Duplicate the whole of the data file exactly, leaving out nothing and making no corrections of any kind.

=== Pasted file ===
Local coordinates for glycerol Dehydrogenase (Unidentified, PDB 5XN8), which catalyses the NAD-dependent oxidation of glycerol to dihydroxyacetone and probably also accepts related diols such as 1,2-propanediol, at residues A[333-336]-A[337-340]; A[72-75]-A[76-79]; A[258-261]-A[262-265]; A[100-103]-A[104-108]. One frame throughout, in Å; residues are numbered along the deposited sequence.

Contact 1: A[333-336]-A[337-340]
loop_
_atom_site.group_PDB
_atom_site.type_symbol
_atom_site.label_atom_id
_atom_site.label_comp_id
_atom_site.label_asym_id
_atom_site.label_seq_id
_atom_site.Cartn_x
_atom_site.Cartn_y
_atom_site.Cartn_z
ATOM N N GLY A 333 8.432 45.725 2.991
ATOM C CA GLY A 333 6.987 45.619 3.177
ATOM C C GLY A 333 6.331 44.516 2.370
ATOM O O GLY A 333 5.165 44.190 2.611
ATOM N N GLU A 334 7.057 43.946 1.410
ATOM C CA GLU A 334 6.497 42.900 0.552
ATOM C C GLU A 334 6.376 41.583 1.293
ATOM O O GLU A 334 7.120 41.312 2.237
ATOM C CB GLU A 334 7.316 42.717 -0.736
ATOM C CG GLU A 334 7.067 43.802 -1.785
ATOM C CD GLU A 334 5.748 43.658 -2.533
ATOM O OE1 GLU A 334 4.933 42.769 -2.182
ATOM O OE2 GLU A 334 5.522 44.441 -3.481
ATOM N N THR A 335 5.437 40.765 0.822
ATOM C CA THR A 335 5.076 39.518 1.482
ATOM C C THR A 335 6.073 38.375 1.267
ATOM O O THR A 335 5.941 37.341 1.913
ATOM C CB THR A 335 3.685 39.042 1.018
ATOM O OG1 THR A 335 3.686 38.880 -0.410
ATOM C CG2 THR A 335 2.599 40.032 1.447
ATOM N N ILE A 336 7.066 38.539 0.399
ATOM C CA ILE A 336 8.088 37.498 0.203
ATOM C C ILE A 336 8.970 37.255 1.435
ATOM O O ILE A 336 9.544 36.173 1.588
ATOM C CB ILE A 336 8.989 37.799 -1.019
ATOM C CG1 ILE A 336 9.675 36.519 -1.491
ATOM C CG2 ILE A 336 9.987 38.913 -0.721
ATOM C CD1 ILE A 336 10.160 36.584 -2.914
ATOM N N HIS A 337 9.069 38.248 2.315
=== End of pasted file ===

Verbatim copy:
Local coordinates for glycerol Dehydrogenase (Unidentified, PDB 5XN8), which catalyses the NAD-dependent oxidation of glycerol to dihydroxyacetone and probably also accepts related diols such as 1,2-propanediol, at residues A[333-336]-A[337-340]; A[72-75]-A[76-79]; A[258-261]-A[262-265]; A[100-103]-A[104-108]. One frame throughout, in Å; residues are numbered along the deposited sequence.

Contact 1: A[333-336]-A[337-340]
loop_
_atom_site.group_PDB
_atom_site.type_symbol
_atom_site.label_atom_id
_atom_site.label_comp_id
_atom_site.label_asym_id
_atom_site.label_seq_id
_atom_site.Cartn_x
_atom_site.Cartn_y
_atom_site.Cartn_z
ATOM N N GLY A 333 8.432 45.725 2.991
ATOM C CA GLY A 333 6.987 45.619 3.177
ATOM C C GLY A 333 6.331 44.516 2.370
ATOM O O GLY A 333 5.165 44.190 2.611
ATOM N N GLU A 334 7.057 43.946 1.410
ATOM C CA GLU A 334 6.497 42.900 0.552
ATOM C C GLU A 334 6.376 41.583 1.293
ATOM O O GLU A 334 7.120 41.312 2.237
ATOM C CB GLU A 334 7.316 42.717 -0.736
ATOM C CG GLU A 334 7.067 43.802 -1.785
ATOM C CD GLU A 334 5.748 43.658 -2.533
ATOM O OE1 GLU A 334 4.933 42.769 -2.182
ATOM O OE2 GLU A 334 5.522 44.441 -3.481
ATOM N N THR A 335 5.437 40.765 0.822
ATOM C CA THR A 335 5.076 39.518 1.482
ATOM C C THR A 335 6.073 38.375 1.267
ATOM O O THR A 335 5.941 37.341 1.913
ATOM C CB THR A 335 3.685 39.042 1.018
ATOM O OG1 THR A 335 3.686 38.880 -0.410
ATOM C CG2 THR A 335 2.599 40.032 1.447
ATOM N N ILE A 336 7.066 38.539 0.399
ATOM C CA ILE A 336 8.088 37.498 0.203
ATOM C C ILE A 336 8.970 37.255 1.435
ATOM O O ILE A 336 9.544 36.173 1.588
ATOM C CB ILE A 336 8.989 37.799 -1.019
ATOM C CG1 ILE A 336 9.675 36.519 -1.491
ATOM C CG2 ILE A 336 9.987 38.913 -0.721
ATOM C CD1 ILE A 336 10.160 36.584 -2.914
ATOM N N HIS A 337 9.069 38.248 2.315